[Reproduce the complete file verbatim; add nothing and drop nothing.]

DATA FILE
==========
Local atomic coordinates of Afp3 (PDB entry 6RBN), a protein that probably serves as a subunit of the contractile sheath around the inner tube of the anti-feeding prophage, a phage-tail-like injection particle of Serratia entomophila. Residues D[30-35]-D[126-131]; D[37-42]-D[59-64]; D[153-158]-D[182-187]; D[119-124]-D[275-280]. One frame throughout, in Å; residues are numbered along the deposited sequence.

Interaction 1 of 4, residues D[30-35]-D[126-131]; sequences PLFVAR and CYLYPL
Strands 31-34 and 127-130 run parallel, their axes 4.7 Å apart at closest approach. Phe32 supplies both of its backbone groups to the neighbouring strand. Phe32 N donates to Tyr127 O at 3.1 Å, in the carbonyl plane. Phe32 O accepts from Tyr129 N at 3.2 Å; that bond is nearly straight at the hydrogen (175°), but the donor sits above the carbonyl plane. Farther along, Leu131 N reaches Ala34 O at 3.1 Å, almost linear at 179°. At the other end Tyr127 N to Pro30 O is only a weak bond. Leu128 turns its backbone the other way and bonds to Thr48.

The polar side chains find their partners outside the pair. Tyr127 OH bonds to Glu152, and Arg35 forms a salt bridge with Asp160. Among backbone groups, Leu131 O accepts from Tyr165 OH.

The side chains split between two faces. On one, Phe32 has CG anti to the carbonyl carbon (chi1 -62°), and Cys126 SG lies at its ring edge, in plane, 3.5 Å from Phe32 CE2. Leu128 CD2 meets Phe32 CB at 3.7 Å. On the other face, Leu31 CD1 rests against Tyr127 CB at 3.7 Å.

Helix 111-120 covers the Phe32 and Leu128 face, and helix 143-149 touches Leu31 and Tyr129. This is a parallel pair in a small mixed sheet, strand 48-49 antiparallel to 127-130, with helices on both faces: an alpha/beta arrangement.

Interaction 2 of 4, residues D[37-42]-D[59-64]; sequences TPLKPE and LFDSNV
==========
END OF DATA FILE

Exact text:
Local atomic coordinates of Afp3 (PDB entry 6RBN), a protein that probably serves as a subunit of the contractile sheath around the inner tube of the anti-feeding prophage, a phage-tail-like injection particle of Serratia entomophila. Residues D[30-35]-D[126-131]; D[37-42]-D[59-64]; D[153-158]-D[182-187]; D[119-124]-D[275-280]. One frame throughout, in Å; residues are numbered along the deposited sequence.

Interaction 1 of 4, residues D[30-35]-D[126-131]; sequences PLFVAR and CYLYPL
Strands 31-34 and 127-130 run parallel, their axes 4.7 Å apart at closest approach. Phe32 supplies both of its backbone groups to the neighbouring strand. Phe32 N donates to Tyr127 O at 3.1 Å, in the carbonyl plane. Phe32 O accepts from Tyr129 N at 3.2 Å; that bond is nearly straight at the hydrogen (175°), but the donor sits above the carbonyl plane. Farther along, Leu131 N reaches Ala34 O at 3.1 Å, almost linear at 179°. At the other end Tyr127 N to Pro30 O is only a weak bond. Leu128 turns its backbone the other way and bonds to Thr48.

The polar side chains find their partners outside the pair. Tyr127 OH bonds to Glu152, and Arg35 forms a salt bridge with Asp160. Among backbone groups, Leu131 O accepts from Tyr165 OH.

The side chains split between two faces. On one, Phe32 has CG anti to the carbonyl carbon (chi1 -62°), and Cys126 SG lies at its ring edge, in plane, 3.5 Å from Phe32 CE2. Leu128 CD2 meets Phe32 CB at 3.7 Å. On the other face, Leu31 CD1 rests against Tyr127 CB at 3.7 Å.

Helix 111-120 covers the Phe32 and Leu128 face, and helix 143-149 touches Leu31 and Tyr129. This is a parallel pair in a small mixed sheet, strand 48-49 antiparallel to 127-130, with helices on both faces: an alpha/beta arrangement.

Interaction 2 of 4, residues D[37-42]-D[59-64]; sequences TPLKPE and LFDSNV